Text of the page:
In the Philippines, Year 2020 is the Year of Ecumenism, Interreligious Dialogue and Indigenous Peoples. How can we be one with our fellowmen from other sects, religions and tribes? We are reminded to focus on what binds us, and to live in the love of God, in unity amidst diversity.
PUBLISHED ONFeb 2020
Next to the Philippines, my favorite place is Assisi in Italy, the home of my patron saints, Francis and Clare, after whom I was named Clarissa. Whenever I visit San Damiano where Clare lived with her community, I feel the Lord personally embracing me with His intimate love and rekindling in me the call to be an instrument of His healing to others.
It was also in San Damiano where St. Francis heard the exhortation of the Lord, “Francis, go repair my Church, which as you see is falling completely into ruin.” He thought at first that our Lord was referring to the physical structure, only to realize that the Church He was referring to was His people. Up to this day, this invitation rings true. He draws us into an authentic relationship with Him and sends us on a mission to build a community of disciples.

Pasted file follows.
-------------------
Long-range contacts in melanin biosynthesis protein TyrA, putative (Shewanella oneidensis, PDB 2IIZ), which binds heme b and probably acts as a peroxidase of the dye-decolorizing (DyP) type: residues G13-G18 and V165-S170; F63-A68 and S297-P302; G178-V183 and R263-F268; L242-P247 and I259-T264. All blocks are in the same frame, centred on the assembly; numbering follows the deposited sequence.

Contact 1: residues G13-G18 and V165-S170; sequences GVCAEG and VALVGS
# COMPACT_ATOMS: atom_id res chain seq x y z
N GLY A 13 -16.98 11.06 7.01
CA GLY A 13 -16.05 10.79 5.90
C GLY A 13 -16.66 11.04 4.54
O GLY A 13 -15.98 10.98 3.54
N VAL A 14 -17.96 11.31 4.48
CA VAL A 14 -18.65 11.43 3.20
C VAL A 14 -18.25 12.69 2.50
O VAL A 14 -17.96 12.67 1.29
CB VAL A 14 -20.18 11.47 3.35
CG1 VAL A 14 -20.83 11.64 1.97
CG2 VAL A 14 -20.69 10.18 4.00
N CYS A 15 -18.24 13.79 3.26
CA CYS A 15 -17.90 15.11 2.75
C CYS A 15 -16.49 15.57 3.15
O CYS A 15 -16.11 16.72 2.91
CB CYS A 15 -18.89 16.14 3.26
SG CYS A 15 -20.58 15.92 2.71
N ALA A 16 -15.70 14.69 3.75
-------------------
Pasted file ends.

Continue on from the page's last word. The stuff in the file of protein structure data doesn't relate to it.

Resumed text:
The Catechism of the Catholic Church (CCC) enlightens us, “The comparison of the Church with the body casts light on the intimate bond between Christ and His Church. Not only is she gathered around Him; she is united in Him, in His body. Three aspects of the Church as the Body of Christ are to be more specifically noted: the unity of all her members with each other as a result of their union with Christ; Christ as head of the Body; and the Church as bride of Christ” (CCC, 789).
How relevant it is that Pope Francis chose to be named after the Poverello of Assisi. Time and again he has tried to exemplify humility, love for the poor and marginalized, God’s mercy, dialogue and servant leadership. On Sept. 21, 2017 during his address to the members of the Commission for the Protection of Minors, he reminded us, “The Church is called to be a place of piety and compassion, especially for those who have suffered. For all of us, the Catholic Church continues to be a field hospital that accompanies us on our spiritual journey. It is the place where we can sit with others, listen to them and share with them our struggles and our faith.”
God summons us to be active participants in rebuilding the Church: “Rather, living the truth in love, we should grow in every way into him who is the head, Christ, from whom the whole body, joined and held together by every supporting ligament, with the proper functioning of each part, brings about the body’s growth and builds itself up in love” (Ephesians 4:15-16).